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Synergistic and targeted therapy with a procaspase-3 activator and temozolomide extends survival in glioma rodent models and is feasible for the treatment of canine malignant glioma patients
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Avadhut D. Joshi1,*, Rachel C. Botham2,*, Lisa J. Schlein3, Howard S. Roth2, Antonella Mangraviti1, Alexandra Borodovsky1, Betty Tyler1, Steve Joslyn4, Jayme S. Looper5, Michael Podell6, Timothy M. Fan7, Paul J. Hergenrother2 and Gregory J. Riggins1
1 Department of Neurosurgery, School of Medicine, Johns Hopkins University, Baltimore, MD, USA
2 Department of Chemistry, University of Illinois Urbana-Champaign, Urbana, IL, USA
3 Department of Pathobiology, University of Illinois Urbana-Champaign, Urbana, IL, USA
4 VetCT Australia, Fremantle WA, Australia
5 Department of Veterinary Clinical Sciences, Louisiana State University, Baton Rouge, LA, USA
6 Department of Neurology, MedVet Chicago, Chicago, IL, USA
7 Department of Veterinary Clinical Medicine, University of Illinois Urbana-Champaign, Urbana, IL, USA
* These authors have contributed equally to this work
Gregory J. Riggins, email:
Paul J. Hergenrother, email:
Timothy M. Fan, email:
Keywords: PAC-1, procaspase-3 activator, glioblastoma, small molecule therapy
Received: March 29, 2017 Accepted: June 09, 2017 Published: July 07, 2017
Purpose: Glioblastoma is a deadly brain cancer with a median survival time of ~15 months. Ionizing radiation plus the DNA alkylator temozolomide (TMZ) is the current standard therapy. PAC-1, a procaspase-3 activating small molecule, is blood-brain barrier penetrant and has previously demonstrated ability to synergize with diverse pro-apoptotic chemotherapeutics. We studied if PAC-1 could enhance the activity of TMZ, and whether addition of PAC-1 to standard treatment would be feasible in spontaneous canine malignant gliomas.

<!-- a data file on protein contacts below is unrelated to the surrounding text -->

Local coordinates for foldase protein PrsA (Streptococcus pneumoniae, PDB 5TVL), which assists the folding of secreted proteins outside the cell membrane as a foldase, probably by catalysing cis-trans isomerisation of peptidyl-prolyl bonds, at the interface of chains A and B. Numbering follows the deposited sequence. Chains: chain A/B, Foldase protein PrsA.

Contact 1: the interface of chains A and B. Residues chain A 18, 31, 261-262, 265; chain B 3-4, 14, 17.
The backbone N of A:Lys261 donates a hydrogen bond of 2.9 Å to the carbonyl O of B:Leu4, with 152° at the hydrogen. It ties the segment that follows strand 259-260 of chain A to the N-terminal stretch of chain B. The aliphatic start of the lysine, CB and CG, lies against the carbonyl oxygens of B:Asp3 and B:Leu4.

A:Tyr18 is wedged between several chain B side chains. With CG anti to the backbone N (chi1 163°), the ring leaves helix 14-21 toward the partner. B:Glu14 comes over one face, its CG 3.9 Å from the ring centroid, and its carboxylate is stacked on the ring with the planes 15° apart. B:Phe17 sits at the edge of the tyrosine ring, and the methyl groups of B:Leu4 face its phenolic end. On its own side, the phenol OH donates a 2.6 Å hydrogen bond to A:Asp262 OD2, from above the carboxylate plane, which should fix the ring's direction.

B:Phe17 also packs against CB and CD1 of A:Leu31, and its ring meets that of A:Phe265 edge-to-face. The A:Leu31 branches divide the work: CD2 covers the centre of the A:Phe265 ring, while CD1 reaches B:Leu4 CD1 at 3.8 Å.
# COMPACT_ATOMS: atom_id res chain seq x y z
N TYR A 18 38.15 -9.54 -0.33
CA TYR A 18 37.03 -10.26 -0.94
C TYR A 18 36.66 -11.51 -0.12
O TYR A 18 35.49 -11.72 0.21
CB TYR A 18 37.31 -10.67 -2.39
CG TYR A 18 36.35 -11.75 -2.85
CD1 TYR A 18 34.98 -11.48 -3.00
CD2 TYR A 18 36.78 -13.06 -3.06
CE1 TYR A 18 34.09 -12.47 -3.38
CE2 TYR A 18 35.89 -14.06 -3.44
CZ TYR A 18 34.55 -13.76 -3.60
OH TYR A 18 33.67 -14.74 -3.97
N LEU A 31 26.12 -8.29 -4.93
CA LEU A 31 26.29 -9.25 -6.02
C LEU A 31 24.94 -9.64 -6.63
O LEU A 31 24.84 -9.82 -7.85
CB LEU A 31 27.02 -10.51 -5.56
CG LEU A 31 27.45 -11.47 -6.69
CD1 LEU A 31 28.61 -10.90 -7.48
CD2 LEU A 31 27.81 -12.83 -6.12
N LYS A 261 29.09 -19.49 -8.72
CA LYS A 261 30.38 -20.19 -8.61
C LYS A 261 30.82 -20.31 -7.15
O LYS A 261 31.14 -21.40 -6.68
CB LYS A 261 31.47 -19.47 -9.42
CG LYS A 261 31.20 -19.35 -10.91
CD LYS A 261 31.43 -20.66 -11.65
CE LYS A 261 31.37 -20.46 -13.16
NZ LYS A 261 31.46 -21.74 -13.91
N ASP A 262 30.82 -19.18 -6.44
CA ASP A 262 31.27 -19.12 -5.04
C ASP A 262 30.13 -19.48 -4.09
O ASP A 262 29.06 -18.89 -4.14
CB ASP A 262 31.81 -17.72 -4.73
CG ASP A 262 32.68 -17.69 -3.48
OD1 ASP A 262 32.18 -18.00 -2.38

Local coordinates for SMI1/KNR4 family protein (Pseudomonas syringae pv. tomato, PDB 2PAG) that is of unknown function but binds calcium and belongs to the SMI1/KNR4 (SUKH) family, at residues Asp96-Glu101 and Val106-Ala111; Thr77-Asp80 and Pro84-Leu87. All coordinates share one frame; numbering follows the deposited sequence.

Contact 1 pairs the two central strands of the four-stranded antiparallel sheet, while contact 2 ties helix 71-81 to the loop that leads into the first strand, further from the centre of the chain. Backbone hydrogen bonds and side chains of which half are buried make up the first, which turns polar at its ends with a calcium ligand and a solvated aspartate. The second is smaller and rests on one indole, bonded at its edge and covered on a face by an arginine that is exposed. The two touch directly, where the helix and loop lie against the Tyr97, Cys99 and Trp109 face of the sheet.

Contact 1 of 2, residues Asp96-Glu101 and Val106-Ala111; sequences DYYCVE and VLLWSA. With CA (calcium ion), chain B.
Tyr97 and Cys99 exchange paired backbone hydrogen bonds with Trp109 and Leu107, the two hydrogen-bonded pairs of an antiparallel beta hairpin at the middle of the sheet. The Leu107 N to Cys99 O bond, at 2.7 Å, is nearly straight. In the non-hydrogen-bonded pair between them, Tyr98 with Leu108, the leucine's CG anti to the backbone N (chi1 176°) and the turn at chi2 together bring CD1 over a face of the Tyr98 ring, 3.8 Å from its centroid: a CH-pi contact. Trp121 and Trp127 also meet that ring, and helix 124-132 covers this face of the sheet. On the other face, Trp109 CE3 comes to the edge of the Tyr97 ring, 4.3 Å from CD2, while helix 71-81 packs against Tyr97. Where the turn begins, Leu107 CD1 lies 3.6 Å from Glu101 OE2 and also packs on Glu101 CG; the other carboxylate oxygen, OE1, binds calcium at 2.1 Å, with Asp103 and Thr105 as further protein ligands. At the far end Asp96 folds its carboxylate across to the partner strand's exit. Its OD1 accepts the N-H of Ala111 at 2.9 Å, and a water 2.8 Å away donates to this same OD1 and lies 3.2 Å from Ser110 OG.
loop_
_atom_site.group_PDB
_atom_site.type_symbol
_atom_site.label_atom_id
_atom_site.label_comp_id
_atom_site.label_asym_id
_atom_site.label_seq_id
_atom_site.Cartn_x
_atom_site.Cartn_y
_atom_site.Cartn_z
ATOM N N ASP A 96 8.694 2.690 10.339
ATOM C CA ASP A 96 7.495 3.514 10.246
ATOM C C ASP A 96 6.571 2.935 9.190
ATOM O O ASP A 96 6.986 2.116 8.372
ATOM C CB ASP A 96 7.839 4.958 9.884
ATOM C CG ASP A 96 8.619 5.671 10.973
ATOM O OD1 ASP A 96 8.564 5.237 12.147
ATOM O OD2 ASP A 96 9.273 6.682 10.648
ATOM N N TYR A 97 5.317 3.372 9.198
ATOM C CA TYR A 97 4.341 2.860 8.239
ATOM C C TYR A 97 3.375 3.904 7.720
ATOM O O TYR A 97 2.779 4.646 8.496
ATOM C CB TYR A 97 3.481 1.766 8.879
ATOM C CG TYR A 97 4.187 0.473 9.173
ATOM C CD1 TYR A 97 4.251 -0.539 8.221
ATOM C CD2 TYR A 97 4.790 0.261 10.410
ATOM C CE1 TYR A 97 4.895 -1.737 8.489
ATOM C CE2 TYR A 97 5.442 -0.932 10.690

Experimental Design: Using cell lines and online gene expression data, we identified procaspase-3 as a potential molecular target for most glioblastomas. We investigated PAC-1 as a single agent and in combination with TMZ against glioma cells in culture and in orthotopic rodent models of glioma. Three dogs with spontaneous gliomas were treated with an analogous human glioblastoma treatment protocol, with concurrent PAC-1.
Results: Procaspase-3 is expressed in gliomas, with higher gene expression correlating with increased tumor grade and decreased prognosis. PAC-1 is cytotoxic to glioma cells in culture and active in orthotopic rodent glioma models. PAC-1 added to TMZ treatments in cell culture increases apoptotic death, and the combination significantly increases survival in orthotopic glioma models. Addition of PAC-1 to TMZ and radiation was well-tolerated in 3 out of 3 pet dogs with spontaneous glioma, and partial to complete tumor reductions were observed.
Conclusions: Procaspase-3 is a clinically relevant target for treatment of glioblastoma. Synergistic activity of PAC-1/TMZ in rodent models and the demonstration of feasibility of the combined regime in canine patients suggest potential for PAC-1 in the treatment of glioblastoma.
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